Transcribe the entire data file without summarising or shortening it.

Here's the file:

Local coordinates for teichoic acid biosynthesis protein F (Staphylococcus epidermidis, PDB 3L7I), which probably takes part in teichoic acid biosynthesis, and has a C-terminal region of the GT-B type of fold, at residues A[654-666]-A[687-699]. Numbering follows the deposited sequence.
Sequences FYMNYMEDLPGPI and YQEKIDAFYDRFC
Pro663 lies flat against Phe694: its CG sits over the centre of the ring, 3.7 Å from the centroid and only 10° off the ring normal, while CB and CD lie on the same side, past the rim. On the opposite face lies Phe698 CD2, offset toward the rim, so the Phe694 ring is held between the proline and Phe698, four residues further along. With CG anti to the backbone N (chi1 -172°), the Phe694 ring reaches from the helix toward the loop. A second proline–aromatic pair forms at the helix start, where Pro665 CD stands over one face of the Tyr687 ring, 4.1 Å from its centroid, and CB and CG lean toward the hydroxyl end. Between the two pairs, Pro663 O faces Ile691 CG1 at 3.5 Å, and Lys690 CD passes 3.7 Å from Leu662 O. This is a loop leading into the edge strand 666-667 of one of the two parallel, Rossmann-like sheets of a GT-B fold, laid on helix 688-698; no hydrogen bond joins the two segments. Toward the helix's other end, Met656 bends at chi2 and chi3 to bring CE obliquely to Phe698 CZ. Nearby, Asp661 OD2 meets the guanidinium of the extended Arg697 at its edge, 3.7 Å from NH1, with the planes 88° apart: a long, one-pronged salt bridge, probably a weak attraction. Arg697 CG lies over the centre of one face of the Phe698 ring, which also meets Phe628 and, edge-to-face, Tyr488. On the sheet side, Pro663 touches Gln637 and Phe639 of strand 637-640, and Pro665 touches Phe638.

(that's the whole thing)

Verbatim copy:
Local coordinates for teichoic acid biosynthesis protein F (Staphylococcus epidermidis, PDB 3L7I), which probably takes part in teichoic acid biosynthesis, and has a C-terminal region of the GT-B type of fold, at residues A[654-666]-A[687-699]. Numbering follows the deposited sequence.
Sequences FYMNYMEDLPGPI and YQEKIDAFYDRFC
Pro663 lies flat against Phe694: its CG sits over the centre of the ring, 3.7 Å from the centroid and only 10° off the ring normal, while CB and CD lie on the same side, past the rim. On the opposite face lies Phe698 CD2, offset toward the rim, so the Phe694 ring is held between the proline and Phe698, four residues further along. With CG anti to the backbone N (chi1 -172°), the Phe694 ring reaches from the helix toward the loop. A second proline–aromatic pair forms at the helix start, where Pro665 CD stands over one face of the Tyr687 ring, 4.1 Å from its centroid, and CB and CG lean toward the hydroxyl end. Between the two pairs, Pro663 O faces Ile691 CG1 at 3.5 Å, and Lys690 CD passes 3.7 Å from Leu662 O. This is a loop leading into the edge strand 666-667 of one of the two parallel, Rossmann-like sheets of a GT-B fold, laid on helix 688-698; no hydrogen bond joins the two segments. Toward the helix's other end, Met656 bends at chi2 and chi3 to bring CE obliquely to Phe698 CZ. Nearby, Asp661 OD2 meets the guanidinium of the extended Arg697 at its edge, 3.7 Å from NH1, with the planes 88° apart: a long, one-pronged salt bridge, probably a weak attraction. Arg697 CG lies over the centre of one face of the Phe698 ring, which also meets Phe628 and, edge-to-face, Tyr488. On the sheet side, Pro663 touches Gln637 and Phe639 of strand 637-640, and Pro665 touches Phe638.